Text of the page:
such a person.
                             There is still a potential, however, for the generation-skipping transfer (GST) tax
                                which would apply where is there is a transfer from grandparent to grandchild
   Note: disclaimers used frequently when by surviving spouse upon the other spouse’s death if both estates
    could not be sheltered under the exclusion amount upon surviving spouse’s death
         o The first transfer to surviving spouse was sheltered under marital deduction
         o However, with 2010 legislation changes, the code allows a surviving spouse to use a deceased
              spouses’ exclusion amount (no longer must disclaim to avoid the tax, but expires in 2012)
   If a disclaimer qualifies under §2518 rules, the interest disclaimed is treated as though it had never been
    transferred to the individual making the disclaimer; therefore, the transfer of property that occurs by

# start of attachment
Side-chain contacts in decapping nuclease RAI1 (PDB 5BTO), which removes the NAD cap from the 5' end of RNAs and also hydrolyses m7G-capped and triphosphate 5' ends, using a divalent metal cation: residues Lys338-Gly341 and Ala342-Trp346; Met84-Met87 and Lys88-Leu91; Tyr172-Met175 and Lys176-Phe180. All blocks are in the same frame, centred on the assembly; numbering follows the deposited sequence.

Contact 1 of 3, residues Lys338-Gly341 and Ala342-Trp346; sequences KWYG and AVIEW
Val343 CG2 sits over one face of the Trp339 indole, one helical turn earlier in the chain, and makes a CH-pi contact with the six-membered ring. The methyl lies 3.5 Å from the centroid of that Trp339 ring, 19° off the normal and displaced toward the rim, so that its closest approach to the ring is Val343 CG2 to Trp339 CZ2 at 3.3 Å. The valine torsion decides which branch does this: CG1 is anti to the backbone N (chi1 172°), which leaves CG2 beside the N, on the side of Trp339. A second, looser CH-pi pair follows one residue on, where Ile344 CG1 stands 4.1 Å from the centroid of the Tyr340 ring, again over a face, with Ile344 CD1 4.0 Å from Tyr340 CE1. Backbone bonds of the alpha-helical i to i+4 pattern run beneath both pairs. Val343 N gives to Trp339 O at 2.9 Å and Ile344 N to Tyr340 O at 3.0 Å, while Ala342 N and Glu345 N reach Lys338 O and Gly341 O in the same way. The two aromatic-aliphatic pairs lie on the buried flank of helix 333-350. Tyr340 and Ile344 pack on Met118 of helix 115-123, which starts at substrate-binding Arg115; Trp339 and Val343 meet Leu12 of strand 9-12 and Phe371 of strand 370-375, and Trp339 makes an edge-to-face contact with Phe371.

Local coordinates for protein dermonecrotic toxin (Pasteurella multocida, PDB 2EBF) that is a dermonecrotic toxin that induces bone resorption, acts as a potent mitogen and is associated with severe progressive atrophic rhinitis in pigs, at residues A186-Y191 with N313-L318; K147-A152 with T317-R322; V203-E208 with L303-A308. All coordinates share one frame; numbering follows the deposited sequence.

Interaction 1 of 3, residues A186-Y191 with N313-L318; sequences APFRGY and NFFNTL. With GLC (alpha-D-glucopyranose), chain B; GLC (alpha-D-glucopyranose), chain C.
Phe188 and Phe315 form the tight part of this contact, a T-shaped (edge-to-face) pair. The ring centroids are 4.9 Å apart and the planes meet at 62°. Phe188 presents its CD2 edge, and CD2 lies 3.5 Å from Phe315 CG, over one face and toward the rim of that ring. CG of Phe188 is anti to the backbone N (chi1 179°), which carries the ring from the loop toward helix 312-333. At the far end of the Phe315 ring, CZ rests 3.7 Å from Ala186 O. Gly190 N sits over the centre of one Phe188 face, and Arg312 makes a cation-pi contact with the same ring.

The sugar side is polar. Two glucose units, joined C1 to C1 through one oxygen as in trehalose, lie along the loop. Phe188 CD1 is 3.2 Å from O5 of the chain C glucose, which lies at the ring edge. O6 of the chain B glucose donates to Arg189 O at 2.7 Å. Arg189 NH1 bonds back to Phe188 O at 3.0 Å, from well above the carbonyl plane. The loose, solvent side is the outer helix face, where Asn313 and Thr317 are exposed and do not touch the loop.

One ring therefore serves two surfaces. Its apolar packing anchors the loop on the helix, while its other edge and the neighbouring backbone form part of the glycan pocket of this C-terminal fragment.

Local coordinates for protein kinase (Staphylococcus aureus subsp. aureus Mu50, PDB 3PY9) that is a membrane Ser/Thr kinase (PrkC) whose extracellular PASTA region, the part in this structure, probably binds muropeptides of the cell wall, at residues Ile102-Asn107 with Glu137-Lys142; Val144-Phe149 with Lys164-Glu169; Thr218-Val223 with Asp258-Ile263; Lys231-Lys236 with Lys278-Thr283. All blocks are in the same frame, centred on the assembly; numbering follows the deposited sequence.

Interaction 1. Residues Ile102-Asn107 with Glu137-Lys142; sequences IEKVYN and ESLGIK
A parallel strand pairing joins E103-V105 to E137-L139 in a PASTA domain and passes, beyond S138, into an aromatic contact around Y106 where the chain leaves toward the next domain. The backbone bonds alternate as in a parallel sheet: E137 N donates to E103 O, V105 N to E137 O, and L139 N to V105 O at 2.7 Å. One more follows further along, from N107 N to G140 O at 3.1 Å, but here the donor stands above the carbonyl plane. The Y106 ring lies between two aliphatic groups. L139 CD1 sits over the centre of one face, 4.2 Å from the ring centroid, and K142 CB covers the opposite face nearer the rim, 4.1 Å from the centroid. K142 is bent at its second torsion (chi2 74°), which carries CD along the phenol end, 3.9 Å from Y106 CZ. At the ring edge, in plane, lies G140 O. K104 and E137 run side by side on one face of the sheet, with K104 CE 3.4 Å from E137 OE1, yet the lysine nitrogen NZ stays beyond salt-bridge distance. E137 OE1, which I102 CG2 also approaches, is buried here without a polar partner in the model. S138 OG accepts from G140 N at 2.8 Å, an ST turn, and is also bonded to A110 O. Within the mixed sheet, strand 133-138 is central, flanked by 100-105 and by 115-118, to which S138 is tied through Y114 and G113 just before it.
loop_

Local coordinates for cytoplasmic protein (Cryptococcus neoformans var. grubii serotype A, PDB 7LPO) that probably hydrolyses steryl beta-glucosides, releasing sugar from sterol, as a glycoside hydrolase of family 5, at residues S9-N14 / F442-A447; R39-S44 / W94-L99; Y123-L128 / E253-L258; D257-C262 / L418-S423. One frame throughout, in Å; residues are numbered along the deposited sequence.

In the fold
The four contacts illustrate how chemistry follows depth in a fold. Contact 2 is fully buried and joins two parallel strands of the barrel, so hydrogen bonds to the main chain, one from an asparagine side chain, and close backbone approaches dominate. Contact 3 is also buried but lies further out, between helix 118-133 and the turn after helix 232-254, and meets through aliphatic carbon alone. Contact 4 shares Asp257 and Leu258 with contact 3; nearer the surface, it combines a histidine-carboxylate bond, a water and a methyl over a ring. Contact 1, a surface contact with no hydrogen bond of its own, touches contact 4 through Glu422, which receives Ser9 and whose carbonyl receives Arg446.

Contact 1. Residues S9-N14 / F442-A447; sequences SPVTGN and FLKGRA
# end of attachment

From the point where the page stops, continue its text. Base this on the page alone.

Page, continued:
virtue of the disclaimer is not treated as a gift for purposes of the gift tax
   Must get a qualified disclaimer for federal gift tax purposes –to qualify under §2518(b), the disclaimer
    must be irrevocable and unconditional. In addition, the following requirements must be met:
         o The disclaimer must be in writing
         o The disclaimer must be received by the transferor or the holder of title to the property not later
              than 9 months after the transfer that creates the interest in the disclaimant. However, if the
              disclaimant is under the age of 21 when the interest is created, the period for making the
              disclaimer is extended until 9 months after the disclaimant has reached the age of 21
         o The disclaimant must not have accepted any interest or benefit with respect to the property
         o The interest disclaimed must pass to another person without any direct or control by the